Metabolic Interaction in the Stem cell Niche in the Intestine. Rodríguez-Colman, et al. Nature 543, 424–427 (2017).

Metabolism and Stem Cells

The intestinal epithelium entirely self-renews every 4-7 days. Intestinal stem cells actively divide and differentiate giving rise to all cell types in the intestine. In several tissues, metabolic changes occur along and even drive stem cell differentiation. Our research shows that in the intestine the different cell types display distinct metabolic phenotypes. As a matter of fact, we showed that mitochondrial activity is key in the maintenance of stem cell function.
Currently, we apply organoid technology to investigate the cross-talk between cellular metabolism and cell signaling and how this orchestrates stem cell differentiation in normal and tumourigenic tissue.

Mitochondria in tumour organoids derived from colorectal cancer patients. DNA staining shows aberrant chromosome organization (in cyan). Staining of mitochondria (in orange) indicates metabolic heterogeneity .

Tumour Heterogeneity

Within a tumour, cancer cells sharing the same genetic mutations can display phenotypic differences that result in, e.g., differential response to chemotherapy. Derailed metabolism is a Hallmark of Cancer and the Warburg effect is one of the most conserved phenotypes defining tumour metabolism. Our live imaging-based single cell analysis indicates that tumour heterogeneity also occurs at the level of metabolism. We investigate the metabolism of cancer cells and how to exploit metabolic dependencies to enhance the efficacy of conventional chemotherapy.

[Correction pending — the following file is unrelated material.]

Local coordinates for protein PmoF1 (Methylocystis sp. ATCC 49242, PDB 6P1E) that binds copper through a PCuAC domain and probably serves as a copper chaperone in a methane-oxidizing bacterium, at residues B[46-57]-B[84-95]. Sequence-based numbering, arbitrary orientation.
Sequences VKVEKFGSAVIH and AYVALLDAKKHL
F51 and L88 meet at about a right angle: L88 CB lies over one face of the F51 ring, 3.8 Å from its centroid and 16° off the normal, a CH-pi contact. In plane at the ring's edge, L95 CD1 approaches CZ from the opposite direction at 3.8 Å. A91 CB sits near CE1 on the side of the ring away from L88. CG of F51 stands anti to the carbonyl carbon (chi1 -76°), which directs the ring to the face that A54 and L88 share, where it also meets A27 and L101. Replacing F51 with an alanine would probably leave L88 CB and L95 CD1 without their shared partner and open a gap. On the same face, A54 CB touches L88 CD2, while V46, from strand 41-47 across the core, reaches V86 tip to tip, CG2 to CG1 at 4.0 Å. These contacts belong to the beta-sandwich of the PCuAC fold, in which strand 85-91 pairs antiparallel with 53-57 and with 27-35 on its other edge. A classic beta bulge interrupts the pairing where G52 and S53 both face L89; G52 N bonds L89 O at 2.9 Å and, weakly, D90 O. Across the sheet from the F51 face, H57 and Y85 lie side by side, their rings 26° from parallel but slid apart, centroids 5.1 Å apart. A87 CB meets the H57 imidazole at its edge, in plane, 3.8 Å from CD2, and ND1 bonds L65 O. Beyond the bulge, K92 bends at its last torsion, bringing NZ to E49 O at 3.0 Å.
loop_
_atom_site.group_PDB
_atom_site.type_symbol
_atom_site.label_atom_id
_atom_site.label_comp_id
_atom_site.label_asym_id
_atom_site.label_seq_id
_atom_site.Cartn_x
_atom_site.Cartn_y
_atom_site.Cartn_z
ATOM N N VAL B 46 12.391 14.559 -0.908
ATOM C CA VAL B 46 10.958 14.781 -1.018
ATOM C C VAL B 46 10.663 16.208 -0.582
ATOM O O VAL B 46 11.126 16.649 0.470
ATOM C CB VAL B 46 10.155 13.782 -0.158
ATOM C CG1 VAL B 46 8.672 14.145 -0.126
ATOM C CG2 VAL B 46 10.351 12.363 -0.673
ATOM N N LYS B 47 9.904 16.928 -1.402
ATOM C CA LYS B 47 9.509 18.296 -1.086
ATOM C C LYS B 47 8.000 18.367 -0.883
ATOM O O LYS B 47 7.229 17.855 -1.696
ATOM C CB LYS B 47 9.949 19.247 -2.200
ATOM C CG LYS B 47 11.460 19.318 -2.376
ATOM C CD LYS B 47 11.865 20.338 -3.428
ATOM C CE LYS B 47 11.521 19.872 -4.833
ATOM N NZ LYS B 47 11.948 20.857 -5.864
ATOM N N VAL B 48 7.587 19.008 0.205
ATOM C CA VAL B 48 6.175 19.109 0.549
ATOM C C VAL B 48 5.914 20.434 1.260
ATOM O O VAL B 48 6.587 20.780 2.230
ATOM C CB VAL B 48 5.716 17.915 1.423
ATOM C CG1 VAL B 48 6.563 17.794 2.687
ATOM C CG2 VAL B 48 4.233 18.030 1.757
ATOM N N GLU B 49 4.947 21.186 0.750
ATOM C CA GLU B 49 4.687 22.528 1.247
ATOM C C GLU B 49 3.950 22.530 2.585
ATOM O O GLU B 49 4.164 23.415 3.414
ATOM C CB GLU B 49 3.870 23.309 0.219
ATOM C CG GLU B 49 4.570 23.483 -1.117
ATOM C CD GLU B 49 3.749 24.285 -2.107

Metabolism and Cell Cycle

The cell cycle is tightly regulated. Specific events take place in each cell cycle phase and cellular metabolism adjusts to support them. The occurrence of metabolic oscillations and their cross-talk with the cell cycle has been investigated in unicellular yeast.
In our group we investigate the occurrence of metabolic fluctuations along the cell cycle and how these two events interact with each other. We study these processes both in cell lines cultures and in organotypic cultures.

Tracking Metabolism with high temporal and spatial resolution. In our group we are interested in metabolic changes as driving forces of cell fate. We combine the FUCCI system and FRET sensors to follow metabolic oscillations during the cell cycle.

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